return dsItems;
}

private static List<Item> GetLocalDataSourceItems(Item sourceItem)
{
List<Item> dsItems = new List<Item>();

if(sourceItem.Children.Any(x => x.TemplateID == Templates.LocalDataSource_PageData.ID))
{
foreach (Item childDsItem in sourceItem.Children.FirstOrDefault(x => x.TemplateID == Templates.LocalDataSource_PageData.ID)?.GetChildren())
{
AddLocalDataSourceItemToList(childDsItem, dsItems);
}
}

return dsItems;
}

private static void AddLocalDataSourceItemToList(Item item, List<Item> dsItems)
{
dsItems.Add(item);

foreach (Item childDsItem in item.GetChildren())
{
AddLocalDataSourceItemToList(childDsItem, dsItems);
}
}

private static void UpdateCompositeLayoutwithAssociatedDataSourcesSelfAndDescendants(Item sourceDsItem, DeviceItem deviceItem, Language sourceLanguage, Language targetLanguage)
{
if(
((sourceDsItem.IsDerived(Templates.Composites.Datasource.Tabs.TabItem.ID) ||
sourceDsItem.IsDerived(Templates.Composites.Datasource.Accordion.AccordionItem.ID))
|| (sourceDsItem.IsDerived(Templates.Composites.Datasource.Tabs.ID) ||
sourceDsItem.IsDerived(Templates.Composites.Datasource.Accordion.ID)))
&& sourceDsItem.Visualization.Layout != null)
{
var targetDsItem = sourceDsItem.Versions.GetLatestVersion(targetLanguage);
if (targetDsItem != null)
{
if(targetDsItem.Versions.Count == 0)
{
var newTargetLangDsItem = targetDsItem.Versions.AddVersion();
UpdateFinalLayout(sourceDsItem, newTargetLangDsItem);
}
else if(targetDsItem.Versions.Count > 0)
{
UpdateFinalLayout(sourceDsItem, targetDsItem);
}
}

var layoutDsItems = GetCompositeComponentDataSourceItems(sourceDsItem, deviceItem, sourceLanguage);

foreach (Item layoutDsItem in layoutDsItems)
{
List<Field> sourceLangFields = new List<Field>();
GetFieldsInAllVersionsSelfAndDescendants(layoutDsItem, sourceLangFields);

Item dsItemTargetLang = layoutDsItem.Versions.GetLatestVersion(targetLanguage);

if (dsItemTargetLang.Versions.Count == 0)
{
AddItemVersionsSelfAndDescendants(dsItemTargetLang, sourceLangFields);
}
else if (dsItemTargetLang.Versions.Count > 0)
{
UpdateItemVersionsSelfAndDescendants(dsItemTargetLang, sourceLangFields);
}
}
}

foreach (Item childSourceDsItem in sourceDsItem.GetChildren())
{
UpdateCompositeLayoutwithAssociatedDataSourcesSelfAndDescendants(childSourceDsItem, deviceItem, sourceLanguage, targetLanguage);
}
}

private static void AddItemVersionsSelfAndDescendants(Item targetItem, IEnumerable<Field> sourceLangFields)
{
var newTargetLang = targetItem.Versions.AddVersion();
UpdateTargetItemFields(newTargetLang, sourceLangFields);

foreach (Item childTargetItem in newTargetLang.Children)
{
AddItemVersionsSelfAndDescendants(childTargetItem, sourceLangFields);
}
}

private static void UpdateItemVersionsSelfAndDescendants(Item targetItem, IEnumerable<Field> sourceLangFields)
{
UpdateTargetItemFields(targetItem, sourceLangFields);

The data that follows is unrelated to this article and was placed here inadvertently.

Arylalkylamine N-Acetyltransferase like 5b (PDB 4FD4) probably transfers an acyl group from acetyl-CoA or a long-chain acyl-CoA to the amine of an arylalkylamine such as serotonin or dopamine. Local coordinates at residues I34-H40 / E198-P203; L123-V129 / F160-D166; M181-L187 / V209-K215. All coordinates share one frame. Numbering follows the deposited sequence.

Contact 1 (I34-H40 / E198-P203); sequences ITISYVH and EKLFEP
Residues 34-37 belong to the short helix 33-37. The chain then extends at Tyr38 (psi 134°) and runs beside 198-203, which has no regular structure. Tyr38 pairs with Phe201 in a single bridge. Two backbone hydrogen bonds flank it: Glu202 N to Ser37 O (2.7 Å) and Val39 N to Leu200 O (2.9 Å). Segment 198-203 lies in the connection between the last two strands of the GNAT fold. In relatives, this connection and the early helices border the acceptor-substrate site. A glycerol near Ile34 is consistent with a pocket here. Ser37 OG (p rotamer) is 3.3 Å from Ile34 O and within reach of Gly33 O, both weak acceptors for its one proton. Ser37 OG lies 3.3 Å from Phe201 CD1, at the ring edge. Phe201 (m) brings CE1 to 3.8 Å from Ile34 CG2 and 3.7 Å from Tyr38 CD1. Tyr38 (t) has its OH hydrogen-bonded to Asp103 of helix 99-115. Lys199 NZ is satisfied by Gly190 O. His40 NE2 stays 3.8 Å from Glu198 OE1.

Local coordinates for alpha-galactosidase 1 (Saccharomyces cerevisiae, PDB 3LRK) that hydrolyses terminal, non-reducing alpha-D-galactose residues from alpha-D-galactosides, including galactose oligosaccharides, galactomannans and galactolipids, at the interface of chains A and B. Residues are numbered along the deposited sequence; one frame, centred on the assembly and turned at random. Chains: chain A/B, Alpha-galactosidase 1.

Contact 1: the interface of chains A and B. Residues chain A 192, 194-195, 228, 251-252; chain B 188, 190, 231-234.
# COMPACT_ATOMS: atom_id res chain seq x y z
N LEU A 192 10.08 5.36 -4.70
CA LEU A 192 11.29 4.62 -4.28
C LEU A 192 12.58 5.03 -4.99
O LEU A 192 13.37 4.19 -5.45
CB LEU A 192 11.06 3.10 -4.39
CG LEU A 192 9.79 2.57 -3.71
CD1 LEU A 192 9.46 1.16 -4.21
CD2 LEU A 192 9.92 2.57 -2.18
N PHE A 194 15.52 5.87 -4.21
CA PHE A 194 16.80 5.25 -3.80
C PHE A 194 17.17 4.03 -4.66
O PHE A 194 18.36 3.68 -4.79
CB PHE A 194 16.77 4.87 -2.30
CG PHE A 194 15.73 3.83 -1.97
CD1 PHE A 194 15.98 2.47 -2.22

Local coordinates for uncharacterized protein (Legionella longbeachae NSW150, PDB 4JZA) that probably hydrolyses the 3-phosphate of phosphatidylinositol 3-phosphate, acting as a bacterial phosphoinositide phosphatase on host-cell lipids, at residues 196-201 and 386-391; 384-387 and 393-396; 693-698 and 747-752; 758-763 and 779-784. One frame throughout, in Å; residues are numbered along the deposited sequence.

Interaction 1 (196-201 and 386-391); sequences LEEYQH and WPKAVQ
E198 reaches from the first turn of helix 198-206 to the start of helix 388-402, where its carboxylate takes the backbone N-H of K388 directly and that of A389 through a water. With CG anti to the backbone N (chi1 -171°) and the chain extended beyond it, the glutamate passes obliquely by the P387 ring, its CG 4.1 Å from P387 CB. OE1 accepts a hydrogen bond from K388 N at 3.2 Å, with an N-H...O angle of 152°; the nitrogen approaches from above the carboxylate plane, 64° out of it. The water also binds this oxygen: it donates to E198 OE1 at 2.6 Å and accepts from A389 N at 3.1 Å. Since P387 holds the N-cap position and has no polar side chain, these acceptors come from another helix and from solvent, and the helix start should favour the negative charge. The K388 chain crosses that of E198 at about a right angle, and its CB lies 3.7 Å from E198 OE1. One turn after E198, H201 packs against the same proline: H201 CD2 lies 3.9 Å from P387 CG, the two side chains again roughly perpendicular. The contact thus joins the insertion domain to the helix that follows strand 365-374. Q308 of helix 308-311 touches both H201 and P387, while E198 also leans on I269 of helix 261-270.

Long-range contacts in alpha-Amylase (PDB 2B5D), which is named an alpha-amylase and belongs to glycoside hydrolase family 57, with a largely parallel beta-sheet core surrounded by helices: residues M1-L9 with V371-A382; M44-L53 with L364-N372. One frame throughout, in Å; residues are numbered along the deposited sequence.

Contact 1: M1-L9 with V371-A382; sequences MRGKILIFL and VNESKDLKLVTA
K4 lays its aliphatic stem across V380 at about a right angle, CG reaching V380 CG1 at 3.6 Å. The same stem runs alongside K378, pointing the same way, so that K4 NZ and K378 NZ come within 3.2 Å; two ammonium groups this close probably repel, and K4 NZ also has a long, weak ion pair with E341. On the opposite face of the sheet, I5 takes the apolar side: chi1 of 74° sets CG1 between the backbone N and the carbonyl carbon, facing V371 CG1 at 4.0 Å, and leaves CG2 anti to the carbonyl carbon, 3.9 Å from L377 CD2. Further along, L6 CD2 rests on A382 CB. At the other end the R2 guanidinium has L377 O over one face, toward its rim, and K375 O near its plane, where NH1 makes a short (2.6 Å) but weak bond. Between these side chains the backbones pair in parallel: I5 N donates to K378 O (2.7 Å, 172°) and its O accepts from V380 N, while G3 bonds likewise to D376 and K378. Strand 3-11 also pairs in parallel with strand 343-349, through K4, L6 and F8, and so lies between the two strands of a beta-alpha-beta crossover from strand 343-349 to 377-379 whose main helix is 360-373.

foreach (Item childItem in targetItem.Children)
{
UpdateItemVersionsSelfAndDescendants(childItem, sourceLangFields);
}
}

private static void UpdateTargetItemFields(Item targetItem, IEnumerable<Field> sourceLangFields)
{
var targetLangFields = GetFieldsInAllVersions(targetItem);

foreach (Field field in targetLangFields)
{
using (new EditContext(field.Item, false, false))
{
var sourceLangField = sourceLangFields.FirstOrDefault(x => x.Item.ID == field.Item.ID && x.Name == field.Name);
if (sourceLangField != null)
{
field.Value = sourceLangField.Value;
}
}
}
}

private static void GetFieldsInAllVersionsSelfAndDescendants(Item sourceItem, List<Field> allSourceFields)
{
GetFieldsInAllVersions(sourceItem, allSourceFields);

foreach (Item childItem in sourceItem.Children)
{
GetFieldsInAllVersionsSelfAndDescendants(childItem, allSourceFields);
}
}

private static IEnumerable<Field> GetFieldsInAllVersions(Item item)
{ 
item.Fields.ReadAll();
var fields = (IEnumerable<Field>)item.Fields.Where(f => !f.Name.StartsWith("__")).ToArray();
var itemVersions = item.Versions.GetVersions();
return fields.SelectMany(field => itemVersions, (field, itemVersion) => itemVersion.Fields[field.ID]); 
}

private static IEnumerable<Field> GetFieldsInAllVersions(Item item, List<Field> allFields)
{
item.Fields.ReadAll();
var fields = (IEnumerable<Field>)item.Fields.Where(f => !f.Name.StartsWith("__")).ToArray();
var itemVersions = item.Versions.GetVersions();
var fieldItemVersions = fields.SelectMany(field => itemVersions, (field, itemVersion) => itemVersion.Fields[field.ID]);
allFields.AddRange(fieldItemVersions);
return fieldItemVersions;
}

private static void UpdateFinalLayout(Item sourceItem, Item targetItem)
{ 
var sourceFinalLayoutField = new LayoutField(sourceItem.Fields[Sitecore.FieldIDs.FinalLayoutField]);
var targetFinalLayoutField = new LayoutField(targetItem.Fields[Sitecore.FieldIDs.FinalLayoutField]);

if (sourceFinalLayoutField == null)
{
Log.Warn($"Source Final Layout Field - Could not find layout on: {sourceItem.Name}", typeof(ExecuteLayoutDefinitionUpdate));
return;
}

if (targetFinalLayoutField == null)
{
Log.Warn($"Target Final Layout Field - Could not find layout on: {targetItem.Name}", typeof(ExecuteLayoutDefinitionUpdate));
}

if (string.IsNullOrEmpty(sourceFinalLayoutField.Value))
{
return;
}

var sourceFinalLayoutDefinition = LayoutDefinition.Parse(sourceFinalLayoutField.Value);

using (new EditContext(targetItem, false, false))
{
var targetFinalLayoutField2 = new LayoutField(targetItem.Fields[Sitecore.FieldIDs.FinalLayoutField]);
targetFinalLayoutField2.Value = sourceFinalLayoutDefinition.ToXml(); 
targetItem.Editing.AcceptChanges();
}
}

public static bool HasLocalDatasourceFolder(Item item)
{
if (item == null)
{
throw new ArgumentNullException(nameof(item));
}

return item.Children.Any(x => x.IsDerived(Templates.LocalDataSource_PageData.ID));
}
}

public class SitecoreItemNameComparer : IEqualityComparer<Item>
{
public bool Equals(Item x, Item y)
{
if(x != null && y != null)
return x.Name.Equals(y.Name);

return false;
}

public int GetHashCode(Item obj)
{
return 0;
}
}
}

The entire code will be made available soon in Github.